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Does Competition Affect Giving?

  • John Duffy
  • Tatiana Kornienko

Charities often devise fund-raising strategies that exploit natural human competitiveness in combination with the desire for public recognition. We explore whether institutions promoting competition can affect altruistic giving - even when possibilities for public acclaim are minimal. In a controlled laboratory experiment based on a sequential "dictator game", we find that subjects tend to give more when placed in a generosity tournament, and tend to give less when placed in an earnings tournament - even if there is no award whatsoever for winning the tournament. Further we find that subjects' experimental behavior correlates with their responses to a post-experiment questionnaire, particularly questions addressing altruistic and rivalrous behavior. Based on this evidence, we argue that behavior in our experiment is driven, in part, by innate competitive motives.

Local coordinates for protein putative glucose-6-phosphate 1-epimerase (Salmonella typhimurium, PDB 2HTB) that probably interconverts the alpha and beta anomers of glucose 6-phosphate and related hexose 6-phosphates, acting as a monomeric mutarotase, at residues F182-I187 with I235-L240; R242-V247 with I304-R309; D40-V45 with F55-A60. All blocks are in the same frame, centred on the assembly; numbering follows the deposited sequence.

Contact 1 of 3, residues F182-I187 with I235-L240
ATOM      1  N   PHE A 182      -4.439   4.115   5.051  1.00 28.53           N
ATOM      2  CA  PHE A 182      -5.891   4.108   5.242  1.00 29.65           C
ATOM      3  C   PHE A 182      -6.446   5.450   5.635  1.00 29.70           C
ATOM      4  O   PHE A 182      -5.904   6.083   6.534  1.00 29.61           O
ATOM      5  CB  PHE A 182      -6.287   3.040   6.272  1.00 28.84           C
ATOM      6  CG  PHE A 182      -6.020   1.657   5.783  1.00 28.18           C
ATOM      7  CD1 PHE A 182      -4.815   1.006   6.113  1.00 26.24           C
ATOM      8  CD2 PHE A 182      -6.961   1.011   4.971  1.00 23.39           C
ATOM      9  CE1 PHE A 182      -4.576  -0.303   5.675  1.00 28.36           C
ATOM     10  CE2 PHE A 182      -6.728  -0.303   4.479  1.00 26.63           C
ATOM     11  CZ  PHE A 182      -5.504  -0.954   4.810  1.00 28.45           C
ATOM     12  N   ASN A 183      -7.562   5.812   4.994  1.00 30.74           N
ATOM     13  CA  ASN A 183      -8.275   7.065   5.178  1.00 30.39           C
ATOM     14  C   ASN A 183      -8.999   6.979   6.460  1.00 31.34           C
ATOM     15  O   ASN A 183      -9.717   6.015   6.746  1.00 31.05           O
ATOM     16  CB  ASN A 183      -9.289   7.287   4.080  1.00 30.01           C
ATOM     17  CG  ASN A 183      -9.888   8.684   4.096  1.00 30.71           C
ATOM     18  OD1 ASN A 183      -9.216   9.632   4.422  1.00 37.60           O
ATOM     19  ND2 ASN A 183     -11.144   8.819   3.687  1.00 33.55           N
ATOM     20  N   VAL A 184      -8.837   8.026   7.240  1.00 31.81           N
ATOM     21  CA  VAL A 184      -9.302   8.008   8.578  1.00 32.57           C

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Paper provided by University of Pittsburgh, Department of Economics in its series Working Papers with number 275.

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Date of creation: Jul 2006
Date of revision: Apr 2009
Handle: RePEc:pit:wpaper:275
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